Millions of Americans suffer from gastoesophageal reflux disease, an illness that causes stomach acid to reflux into the esophagus, resulting in heartburn and other very uncomfortable symptoms. While GERD sufferers may feel intense pain at times, the illness is not life-threatening. However, over time GERD can lead to more serious health problems, including esophageal cancer.
GERD is usually caused by a malfunction or weakening of the lower esophageal sphincter. This is the valve that separates the food pipe from the stomach. When the lower esophageal sphincter isn't working properly, stomach acid can reflux into the esophagus, causing an irritation of the esophageal lining that results in heartburn and other possible symptoms such as vomiting and difficulty swallowing. Hiatal hernias can often be the root of the problem. When a person has a hiatal hernia, part of his or her stomach moves through an opening in the diaphragm into the chest. This can cause a weakening of the lower esophageal sphincter and can cause a retention of stomach acid in the area above the opening.
Also contributing to GERD are overproduction of stomach acid and underproduction of saliva, which acts as a neutralizer to stomach acid.
The symptoms of GERD are painful and unpleasant, but not life-threatening. However, recent studies have found that over time, GERD can contribute to some very serious health problems, especially in older patients.
Esophagitis occurs when the lining of the esophagus' lower end, known as the gullet, becomes inflamed. In most cases, esophagitis is the result of stomach acid frequently moving into the lower esophagus. This is the main characteristic of GERD, so it's no surprise that half of all people with GERD also have esophagitis.
Esophagitis shares many symptoms with GERD, and the illness can significantly impact the patient's quality of life for the worse. Common symptoms of esophagitis include: a burning sensation in the chest after the consumption of foods such as eggs, high fat foods, bacon and citrus juice, regurgitation during the night, when the patient is asleep, a scarred ulcerated esophagus that makes eating and drinking difficult to bear.
Esophagitis is generally treated by many of the same drugs used to treat GERD. Proton pump inhibitors, which reduce the production of stomach acid, are of particular interest, as they are often very effective in treating esophagitis.
Barrett's esophagus is a condition in which the cells of the esophagus change their color and composition because of frequent exposure to stomach acid. Because GERD exposes the esophagus to stomach acid, folks with GERD are at an elevated risk of developing the condition, even though a relatively small number of them ever do. Older adults, whites and Hispanics are also at an increased risk of developing the condition.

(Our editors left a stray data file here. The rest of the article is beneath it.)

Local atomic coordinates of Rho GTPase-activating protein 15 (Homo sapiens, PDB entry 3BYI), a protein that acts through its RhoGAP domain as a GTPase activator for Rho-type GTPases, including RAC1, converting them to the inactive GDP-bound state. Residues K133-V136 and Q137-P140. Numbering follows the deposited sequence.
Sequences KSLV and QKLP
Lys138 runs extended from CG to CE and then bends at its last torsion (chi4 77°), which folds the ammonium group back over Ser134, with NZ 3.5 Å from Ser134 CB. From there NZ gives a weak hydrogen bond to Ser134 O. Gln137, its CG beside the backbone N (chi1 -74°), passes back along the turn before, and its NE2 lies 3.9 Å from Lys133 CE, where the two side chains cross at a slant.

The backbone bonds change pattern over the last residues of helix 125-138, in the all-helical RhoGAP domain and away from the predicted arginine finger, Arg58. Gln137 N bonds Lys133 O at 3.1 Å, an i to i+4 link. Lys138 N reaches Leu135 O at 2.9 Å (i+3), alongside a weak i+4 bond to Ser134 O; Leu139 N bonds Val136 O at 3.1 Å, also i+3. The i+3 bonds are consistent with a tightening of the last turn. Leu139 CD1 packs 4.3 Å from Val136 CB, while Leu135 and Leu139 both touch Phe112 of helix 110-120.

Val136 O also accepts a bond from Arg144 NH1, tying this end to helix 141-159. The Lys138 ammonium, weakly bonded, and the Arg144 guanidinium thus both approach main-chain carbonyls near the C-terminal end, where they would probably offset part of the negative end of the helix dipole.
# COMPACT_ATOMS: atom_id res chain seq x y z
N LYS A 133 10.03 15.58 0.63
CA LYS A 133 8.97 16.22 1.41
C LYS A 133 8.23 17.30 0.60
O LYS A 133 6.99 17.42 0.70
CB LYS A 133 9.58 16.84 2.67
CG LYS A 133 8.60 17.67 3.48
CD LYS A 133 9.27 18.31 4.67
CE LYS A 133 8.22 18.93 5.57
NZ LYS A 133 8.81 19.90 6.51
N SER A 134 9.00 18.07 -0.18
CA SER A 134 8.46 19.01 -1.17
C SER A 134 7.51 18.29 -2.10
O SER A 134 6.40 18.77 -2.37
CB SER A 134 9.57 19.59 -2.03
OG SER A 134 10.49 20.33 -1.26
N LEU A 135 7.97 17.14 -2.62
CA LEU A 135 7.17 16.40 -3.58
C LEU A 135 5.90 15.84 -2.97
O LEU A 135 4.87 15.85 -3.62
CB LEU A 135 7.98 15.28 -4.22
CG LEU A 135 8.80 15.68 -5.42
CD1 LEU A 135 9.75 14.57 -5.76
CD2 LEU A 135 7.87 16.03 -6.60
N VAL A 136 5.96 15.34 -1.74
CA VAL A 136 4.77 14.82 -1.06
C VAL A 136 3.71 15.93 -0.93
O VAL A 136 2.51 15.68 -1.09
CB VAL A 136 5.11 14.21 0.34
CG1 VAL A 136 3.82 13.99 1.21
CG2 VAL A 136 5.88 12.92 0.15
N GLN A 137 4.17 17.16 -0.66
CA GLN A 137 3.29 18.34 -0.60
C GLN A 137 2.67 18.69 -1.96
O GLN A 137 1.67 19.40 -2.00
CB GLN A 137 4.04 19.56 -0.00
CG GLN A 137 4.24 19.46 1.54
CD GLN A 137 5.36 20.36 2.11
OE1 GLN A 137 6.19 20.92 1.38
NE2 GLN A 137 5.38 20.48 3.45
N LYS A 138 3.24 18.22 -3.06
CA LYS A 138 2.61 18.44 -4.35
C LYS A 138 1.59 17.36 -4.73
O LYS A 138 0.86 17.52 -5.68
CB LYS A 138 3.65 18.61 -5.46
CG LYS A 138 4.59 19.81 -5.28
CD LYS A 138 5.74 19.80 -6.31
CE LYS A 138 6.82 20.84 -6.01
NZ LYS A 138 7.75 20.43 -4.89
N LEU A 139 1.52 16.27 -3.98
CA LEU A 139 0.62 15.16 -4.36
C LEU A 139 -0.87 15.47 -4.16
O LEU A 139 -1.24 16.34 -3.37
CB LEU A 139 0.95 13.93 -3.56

Barrett's esophagus is tough to spot, and is usually only diagnosed when folks come to a medical professional complaining of GERD symptoms. Endoscopy and tissue sample testing are the primary means of diagnosing Barrett's esophagus. The condition is potentially a precursor to esophageal cancer, so detecting it early gives you and your doctors an early warning that you may develop esophageal cancer later.
Treatments for particularly troubling cases of Barrett's esophagus include burning off abnormal cells, removing the esophagus, regular GERD treatments and endoscopic surgery.
Esophageal cancer is a life-threatening illness that could be linked to GERD. Nearly one third of all esophageal cancer is related to GERD, according to a recent medical study. Research shows a strong correlation between the two, indicating that longstanding GERD can contribute to cellular damage that can result in cancer.
The odds aren't good for people diagnosed with esophageal cancer. Each year more than 14,000 Americans are diagnosed with the disease and a little more than 13,000 will die of the illness. Esophageal cancer predominately impacts men, particularly those over the age of 50. Taking care of your GERD could potentially save your life.
Mitigating or eliminating GERD can reduce your risk of developing this deadly disease. GERD can be treated with a variety of lifestyle modifications, medications and, in some cases surgery. Getting rid of your GERD, or, at the very least, reducing the amount of stomach acid refluxing into your esophagus, can reduce your risk of esophageal cancer. Getting GERD under control quickly won't just reduce your risk of cancer, however, it will also greatly improve the quality of your life as you eliminate or lessen the painful symptoms of GERD.